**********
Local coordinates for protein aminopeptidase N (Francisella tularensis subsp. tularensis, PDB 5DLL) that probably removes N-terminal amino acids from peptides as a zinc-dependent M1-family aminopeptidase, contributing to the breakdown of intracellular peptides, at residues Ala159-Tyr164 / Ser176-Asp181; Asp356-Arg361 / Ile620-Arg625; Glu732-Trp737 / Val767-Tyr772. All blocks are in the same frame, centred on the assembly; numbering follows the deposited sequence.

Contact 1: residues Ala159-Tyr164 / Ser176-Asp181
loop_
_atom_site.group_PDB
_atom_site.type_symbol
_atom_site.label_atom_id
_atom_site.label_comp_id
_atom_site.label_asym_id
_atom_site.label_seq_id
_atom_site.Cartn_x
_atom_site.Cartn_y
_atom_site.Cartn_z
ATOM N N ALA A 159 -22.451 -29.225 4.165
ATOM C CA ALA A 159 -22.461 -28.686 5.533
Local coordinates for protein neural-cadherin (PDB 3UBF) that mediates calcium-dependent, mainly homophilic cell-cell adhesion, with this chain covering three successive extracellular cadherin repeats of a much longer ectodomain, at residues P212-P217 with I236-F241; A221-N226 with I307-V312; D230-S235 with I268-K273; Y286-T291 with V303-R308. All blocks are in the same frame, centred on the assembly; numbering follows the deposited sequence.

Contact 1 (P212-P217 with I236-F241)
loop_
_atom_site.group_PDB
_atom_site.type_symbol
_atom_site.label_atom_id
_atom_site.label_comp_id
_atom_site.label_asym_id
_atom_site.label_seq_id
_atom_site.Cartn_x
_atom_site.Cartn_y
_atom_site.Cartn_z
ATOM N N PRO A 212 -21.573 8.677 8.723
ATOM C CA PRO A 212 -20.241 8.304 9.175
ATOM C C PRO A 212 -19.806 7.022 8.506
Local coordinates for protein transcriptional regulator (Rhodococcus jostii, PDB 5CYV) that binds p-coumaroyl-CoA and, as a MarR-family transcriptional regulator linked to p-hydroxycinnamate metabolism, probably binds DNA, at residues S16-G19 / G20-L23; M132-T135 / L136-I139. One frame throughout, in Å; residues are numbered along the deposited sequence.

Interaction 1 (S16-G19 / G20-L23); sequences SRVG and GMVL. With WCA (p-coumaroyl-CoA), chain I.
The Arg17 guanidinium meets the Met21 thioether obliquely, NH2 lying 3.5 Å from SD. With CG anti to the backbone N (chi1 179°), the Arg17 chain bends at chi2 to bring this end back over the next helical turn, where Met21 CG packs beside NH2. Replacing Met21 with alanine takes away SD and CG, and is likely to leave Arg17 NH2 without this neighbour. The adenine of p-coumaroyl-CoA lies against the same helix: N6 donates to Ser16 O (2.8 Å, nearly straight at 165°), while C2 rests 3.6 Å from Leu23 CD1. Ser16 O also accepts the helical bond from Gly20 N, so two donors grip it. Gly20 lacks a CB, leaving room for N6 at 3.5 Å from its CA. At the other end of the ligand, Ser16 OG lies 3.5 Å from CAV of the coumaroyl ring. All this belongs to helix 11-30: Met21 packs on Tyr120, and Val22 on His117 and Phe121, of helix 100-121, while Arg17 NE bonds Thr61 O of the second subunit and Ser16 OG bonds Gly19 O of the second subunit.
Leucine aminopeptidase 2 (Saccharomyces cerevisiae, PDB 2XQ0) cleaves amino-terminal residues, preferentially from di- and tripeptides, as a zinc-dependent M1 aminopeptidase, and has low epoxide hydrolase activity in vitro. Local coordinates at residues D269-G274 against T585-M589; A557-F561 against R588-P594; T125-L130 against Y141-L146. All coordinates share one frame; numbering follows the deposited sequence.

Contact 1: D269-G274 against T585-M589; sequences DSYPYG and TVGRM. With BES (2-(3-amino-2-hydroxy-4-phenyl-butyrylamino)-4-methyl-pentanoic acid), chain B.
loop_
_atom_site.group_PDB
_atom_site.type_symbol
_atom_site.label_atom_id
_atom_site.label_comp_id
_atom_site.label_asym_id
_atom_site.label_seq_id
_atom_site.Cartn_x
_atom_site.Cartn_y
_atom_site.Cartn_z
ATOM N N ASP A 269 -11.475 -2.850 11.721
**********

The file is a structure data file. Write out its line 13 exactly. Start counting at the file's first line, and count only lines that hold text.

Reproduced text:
ATOM N N ALA A 159 -22.451 -29.225 4.165